France, UK award contracts to study new combat drone

Together with national measures, the total value of work involved in the study alone will increase to 250 million euros.

France, UK award contracts to study new combat drone

World Bulletin/News Desk

France and Britain took a new step towards developing the unmanned fighter planes of the future by commissioning studies for a combat drone that could be ready for deployment in 2030.

Western Europe's two largest military powers awarded contracts to six companies including France's Dassault Aviation and Britain's BAE Systems for a two-year feasibility study worth 150 million euros, guaranteeing funding for co-operation plans first sketched out earlier this year.

Also involved are UK engine maker Rolls-Royce and its French equivalent Safran as well as electronics groups Thales of France and Selex ES, a partially UK-based subsidiary of Italy's Finmeccanica.

The project comes as advances in unmanned flight fuel debate over how far pilotless planes can take on the role of fighters.

But executives and analysts said it too early to talk about combat drones replacing traditional warplanes altogether.

"We are developing technologies for a future combat drone which could also be used by fighters," said Dassault Aviation Chief Executive Eric Trappier at a Paris signing ceremony.

BAE Systems Chief Executive Ian King added, "It is not manned or unmanned. The two technologies will be used in combination. One does not replace the other."

The companies are expected to share concepts and work together on studies that could, if given further approval, lead to a demonstrator ready by 2017, French officials said.

BAE and Dassault have previously developed their own demonstrators, respectively called Taranis and Neuron, but the costs of such research are seen as formidable.

Together with national measures, the total value of work involved in the study alone will increase to 250 million euros.

"Both Britain and France have the technology and can develop it, but they need each other and haven't got the money to do this alone," said Francis Tusa, editor of Defence Analysis.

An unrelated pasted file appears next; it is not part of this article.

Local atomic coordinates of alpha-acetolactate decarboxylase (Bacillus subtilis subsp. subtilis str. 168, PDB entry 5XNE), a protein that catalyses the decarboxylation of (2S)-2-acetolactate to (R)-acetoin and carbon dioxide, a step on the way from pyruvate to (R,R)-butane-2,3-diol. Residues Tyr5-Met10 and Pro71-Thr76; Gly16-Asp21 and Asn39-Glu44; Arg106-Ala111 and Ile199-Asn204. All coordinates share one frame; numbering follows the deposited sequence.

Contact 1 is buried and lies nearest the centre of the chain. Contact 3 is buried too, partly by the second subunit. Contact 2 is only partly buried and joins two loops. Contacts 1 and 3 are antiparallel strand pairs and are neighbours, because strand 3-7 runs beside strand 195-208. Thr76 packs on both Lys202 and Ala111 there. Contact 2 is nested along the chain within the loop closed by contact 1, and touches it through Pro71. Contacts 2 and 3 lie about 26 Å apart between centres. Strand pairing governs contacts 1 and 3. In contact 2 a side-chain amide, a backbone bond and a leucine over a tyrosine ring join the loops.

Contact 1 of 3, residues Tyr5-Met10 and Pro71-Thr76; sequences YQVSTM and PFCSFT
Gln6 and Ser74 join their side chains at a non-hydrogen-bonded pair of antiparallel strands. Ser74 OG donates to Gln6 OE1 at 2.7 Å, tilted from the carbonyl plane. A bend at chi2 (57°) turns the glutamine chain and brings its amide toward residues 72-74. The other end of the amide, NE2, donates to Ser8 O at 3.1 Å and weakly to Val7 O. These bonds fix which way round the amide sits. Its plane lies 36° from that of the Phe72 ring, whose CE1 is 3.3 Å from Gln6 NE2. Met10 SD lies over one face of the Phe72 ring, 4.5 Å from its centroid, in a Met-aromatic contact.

Such vehicles could be used for electronic warfare but are unlikely to replace pilots entirely, due partly to legal concerns and the rapid response times of manned jets, he said.

"You still need to have a mix. The rules of engagement mean that in the foreseeable future the idea of autonomous air vehicles is a non-starter."

The new project papers over long-running rivalries by coupling BAE Systems and Rolls-Royce, partners in the Eurofighter jet, with Dassault and Snecma, makers of France's Rafale fighter.

Notably absent, analysts said, is Europe's largest aerospace company, Airbus Group, which has struggled to gain support for major military drone developments in recent years.

"We are in a position which might almost have been described as miraculous a few years ago," said France's arms procurement chief Laurent Collet-Billon. "We have united six huge industrial groups from Britain and France in the same project."

His UK counterpart, Chief of Defence Materiel Bernard Gray, suggested the partners would avoid the over-ambitious military projects that tended to run late and over-budgeted in the past.

"We will take it one step at a time ... We need to understand where technologies take us, where the industrial cooperation takes us. Whatever we do we have to keep it simple".

Güncelleme Tarihi: 05 Kasım 2014, 23:23

Muhammed Öylek